Fake glowing reviews, intended to boost consumer confidence and hopefully increase sales, have long been a problem for popular websites that rely on such reviews. Now, one of those major websites has decided to take legal action. Last week, Amazon filed a lawsuit in Washington state court against four websites that Amazon alleges publish fraudulent reviews in exchange for payment.

What unprecedented steps has Amazon decided to take to combat these alleged fake reviews?

In the suit, Amazon accuses the defendant websites of violating Washington’s Consumer Protection Act, the federal Anticybersquatting Consumer Protection Act, and related false advertising. Amazon has also alleged trademark infringement in connection with displaying Amazon’s logo and using domain names that are confusingly similar to that of Amazon.  The suit claims that the owner of the websites told his customers that they could ship empty boxes to trick Amazon into thinking that the reviewers were trustworthy, verified buyers in order to evade Amazon’s detection systems. Amazon further alleges that the defendants would post fraudulent four or five star reviews in exchange for $19-$22 per review. Amazon maintains that while small in number, the phony reviews threaten to undermine the integrity of its marketplace insofar as the fake reviews negatively impact sellers on the site that do not pay for reviews, dilute Amazon’s brand and threaten to undermine consumer trust in the marketplace as a whole.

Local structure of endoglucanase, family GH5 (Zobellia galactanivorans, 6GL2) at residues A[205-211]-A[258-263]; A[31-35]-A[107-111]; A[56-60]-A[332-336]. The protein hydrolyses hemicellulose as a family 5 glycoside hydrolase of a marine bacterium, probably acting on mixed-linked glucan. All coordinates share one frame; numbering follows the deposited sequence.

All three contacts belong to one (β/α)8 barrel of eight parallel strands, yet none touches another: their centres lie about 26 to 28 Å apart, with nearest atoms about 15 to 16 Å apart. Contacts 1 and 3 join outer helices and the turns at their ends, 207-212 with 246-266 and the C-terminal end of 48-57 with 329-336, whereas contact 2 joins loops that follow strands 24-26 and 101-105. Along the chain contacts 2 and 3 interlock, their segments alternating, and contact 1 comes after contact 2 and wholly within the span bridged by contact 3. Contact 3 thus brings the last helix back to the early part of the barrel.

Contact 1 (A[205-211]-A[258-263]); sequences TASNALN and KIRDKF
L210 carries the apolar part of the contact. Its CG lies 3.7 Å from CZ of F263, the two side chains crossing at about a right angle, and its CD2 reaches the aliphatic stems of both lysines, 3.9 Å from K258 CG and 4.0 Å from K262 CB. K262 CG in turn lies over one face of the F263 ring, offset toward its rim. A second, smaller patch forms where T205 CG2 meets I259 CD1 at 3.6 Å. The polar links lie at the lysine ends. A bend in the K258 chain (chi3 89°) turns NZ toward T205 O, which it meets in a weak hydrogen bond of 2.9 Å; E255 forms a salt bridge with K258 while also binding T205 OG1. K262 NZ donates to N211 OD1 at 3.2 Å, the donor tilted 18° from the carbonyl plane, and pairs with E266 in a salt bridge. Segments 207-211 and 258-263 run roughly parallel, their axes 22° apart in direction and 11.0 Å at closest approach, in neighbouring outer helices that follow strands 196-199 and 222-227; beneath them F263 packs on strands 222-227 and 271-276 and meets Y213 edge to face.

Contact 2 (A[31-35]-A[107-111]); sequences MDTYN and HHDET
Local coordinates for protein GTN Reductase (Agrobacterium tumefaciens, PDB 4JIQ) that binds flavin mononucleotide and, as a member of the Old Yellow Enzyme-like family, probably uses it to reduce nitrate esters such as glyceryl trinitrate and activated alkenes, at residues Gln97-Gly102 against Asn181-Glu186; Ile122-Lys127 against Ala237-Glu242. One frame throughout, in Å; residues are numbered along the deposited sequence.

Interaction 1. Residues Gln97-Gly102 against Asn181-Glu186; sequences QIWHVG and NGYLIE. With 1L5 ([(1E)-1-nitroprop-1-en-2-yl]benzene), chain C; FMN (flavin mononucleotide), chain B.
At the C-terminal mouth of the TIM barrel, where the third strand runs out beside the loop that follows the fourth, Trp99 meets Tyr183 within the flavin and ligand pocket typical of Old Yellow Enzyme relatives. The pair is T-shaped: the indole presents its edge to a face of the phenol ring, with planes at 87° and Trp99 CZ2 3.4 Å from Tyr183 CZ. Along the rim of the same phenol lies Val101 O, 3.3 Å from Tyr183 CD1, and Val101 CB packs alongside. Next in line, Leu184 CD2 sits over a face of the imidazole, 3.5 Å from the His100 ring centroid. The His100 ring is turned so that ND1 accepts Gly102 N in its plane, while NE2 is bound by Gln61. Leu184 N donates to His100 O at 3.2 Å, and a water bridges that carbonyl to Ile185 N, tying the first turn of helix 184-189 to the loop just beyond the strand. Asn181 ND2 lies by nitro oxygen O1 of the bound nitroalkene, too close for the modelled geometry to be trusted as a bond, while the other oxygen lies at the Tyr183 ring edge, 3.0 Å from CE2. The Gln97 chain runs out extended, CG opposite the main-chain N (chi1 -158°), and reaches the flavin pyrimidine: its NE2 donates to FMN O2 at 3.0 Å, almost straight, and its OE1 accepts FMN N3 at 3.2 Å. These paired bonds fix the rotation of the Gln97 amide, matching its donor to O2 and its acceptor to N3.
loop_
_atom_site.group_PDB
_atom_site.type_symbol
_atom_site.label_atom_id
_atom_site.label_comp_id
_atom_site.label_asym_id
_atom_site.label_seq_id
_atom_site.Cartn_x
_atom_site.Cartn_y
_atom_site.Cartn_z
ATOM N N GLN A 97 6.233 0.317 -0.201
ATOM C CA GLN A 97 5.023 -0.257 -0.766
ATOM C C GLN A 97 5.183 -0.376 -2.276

Be Wary of the Perils of Peddling Fake Reviews

Amazon’s lawsuit would appear to open up a new legal front in the fight against fraudulent online reviews. We have previously written of the risks presented to companies that feature paid endorsements of products that are otherwise presented as independent and impartial reviews. Such practices have drawn the scrutiny of federal regulators. Advertisers should be wary of the conflation of marketing and blogs, social media, and customer review websites, given the increasing vigilance of companies and regulators in policing reviews and testimonials that extoll the virtues of a given product.   Under the circumstances, online marketplaces should always make sure that disclosures are used to communicate that particular reviewers are being paid, or otherwise stand to gain by providing testimonials.